Vistula Land

Last updated
Vistula Land
Привислинский край  (Russian)
Kraj Nadwiślański  (Polish)
Krai of Russian Empire
1867–1915
Privisl.jpg
Russian map of Привислинский край (Vistula Land) from 1896
Capital Warsaw
History
History 
 Established
1867
 Disestablished
1915
Preceded by
Succeeded by
Military ensign of Vistula Flotilla of Congress Poland.svg Congress Poland
Government General of Warsaw Flag of the German Empire.svg
Today part of Flag of Poland.svg Poland
Flag of Lithuania.svg Lithuania
Flag of Belarus.svg Belarus
Russian Poland was officially yielded on terms of the Treaty of Brest-Litovsk (marked in red). Map Treaty Brest-Litovsk.jpg
Russian Poland was officially yielded on terms of the Treaty of Brest-Litovsk (marked in red).

Vistula Land [1] [2] or Vistula Country [3] (Russian : Привислинский край, Privislinsky krai ; Polish : Kraj Nadwiślański) was the name applied to the lands of Congress Poland from 1867, following the defeats of the November Uprising (1830–31) and January Uprising (1863–1864) as it was increasingly stripped of autonomy and incorporated into Imperial Russia. It also continued to be formally known as Congress Poland and Russian Poland during the Russian partition. [a]

Contents

Russia lost control of the region in 1915, during the course of the First World War. Following the 1917 October Revolution, it was officially ceded it to the Central Powers by signing the 1918 treaty of Brest-Litovsk.

History

In 1831, in the aftermath of the November Uprising, the Polish Army, the Constitution of the Kingdom of Poland, its parliament (Sejm) and local self-administration were disbanded. The constitution was replaced by the much less liberal and never fully implemented Organic Statute of the Kingdom of Poland. Also all universities were closed, and replaced several years later by purely Russian-language high schools.

For a short time the territory maintained certain degree of autonomy. The former Kingdom of Poland continued to use the Polish currency (złoty) and the Administrative Council retained some of its privileges (although it was directly controlled by the Russian governor Field Marshal Ivan Paskevich). However, by 1832 the currency and the customs border were abolished, as was the metric system and the Polish penal code (which was replaced by the Russian penal code, de facto in use since the Uprising began). Also the Catholic Church was persecuted and most monasteries were closed and nationalized. In 1839, following the Synod of Polotsk, the Greek Catholic Church disbanded itself and united with the Russian Orthodox Church.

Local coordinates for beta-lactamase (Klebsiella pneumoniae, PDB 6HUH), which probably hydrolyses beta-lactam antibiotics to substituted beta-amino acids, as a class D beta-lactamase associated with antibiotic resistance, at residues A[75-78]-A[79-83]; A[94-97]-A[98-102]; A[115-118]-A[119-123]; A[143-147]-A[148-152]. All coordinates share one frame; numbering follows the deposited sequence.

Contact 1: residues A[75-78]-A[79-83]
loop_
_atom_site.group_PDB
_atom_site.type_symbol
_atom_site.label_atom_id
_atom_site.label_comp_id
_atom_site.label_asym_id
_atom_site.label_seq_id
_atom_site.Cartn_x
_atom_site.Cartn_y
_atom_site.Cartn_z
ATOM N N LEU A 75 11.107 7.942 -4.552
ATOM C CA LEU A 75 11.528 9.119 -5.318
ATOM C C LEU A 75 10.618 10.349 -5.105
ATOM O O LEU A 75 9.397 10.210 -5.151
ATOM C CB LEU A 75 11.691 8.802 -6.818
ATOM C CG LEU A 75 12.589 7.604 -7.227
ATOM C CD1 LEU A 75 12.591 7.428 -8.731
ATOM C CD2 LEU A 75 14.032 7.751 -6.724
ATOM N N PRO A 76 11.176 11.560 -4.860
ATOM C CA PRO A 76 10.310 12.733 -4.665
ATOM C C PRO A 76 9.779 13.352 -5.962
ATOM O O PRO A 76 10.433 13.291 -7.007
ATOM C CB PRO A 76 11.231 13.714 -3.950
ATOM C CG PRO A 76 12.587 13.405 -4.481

After 1837 all voivodeships that constituted the Kingdom of Poland were turned into gubernias and became an integral part of Russian administrative division, ruled directly by the Russian tsars.

After the January Uprising in 1863, the coat of arms of the Congress Kingdom was abandoned, the Polish language was banned from office and education and the process of incorporation of the Polish gubernias and Russification of its administration was completed.

The 1867 reform, initiated after the failure of the January Uprising, was designed to tie the Kingdom of Poland more tightly to the administration structure of the Russian Empire. It divided larger governorates into smaller ones and introduced a new lower-level entity, gminas. There were 10 Governorates : five on the right bank of the Vistula River—Сувалкская (Suvalkskaya), Ломжинская (Lomzhinskaya), Плоцкая (Plotskaya), Седлецкая (Sedletskaya) and Люблинская (Lublinskaya)—and the remaining five on the left bank: Калишская (Kalishskaya), Варшавская (Varshavskaya), Петроковская (Petrokovskaya), Радомская (Radomskaya) and Келецкая (Keletskaya).

The coat of arms of the Kingdom of Poland was abolished at this time.

Despite the abolition of the Kingdom of Poland, the tsars of Russia retained the title "Tsar of Poland".

The territory was a namestnichestvo until 1875 and later Governorate General, ruled by the Namestniks and Governor Generals of Poland.

In the 1880s, the official language was changed to Russian, and Polish was banned both from official use and education.

The name Vistula Land first appeared in official documents in 1888 [4] although more recent scholarship traced it back to 1883. [5]

A minor reform of 1893 transferred some territory from the Płock and Łomża Governorates to Warsaw Governorate. A more extensive 1912 reform created a new governorate—Chełm Governorate (Kholmskaya Guberniya in Russian)—from parts of the Siedlce and Lublin Governorates. However this was split off from the Privislinsky Krai and made part of the Southwestern Krai of the Russian Empire, in order to facilitate its russification.

World War I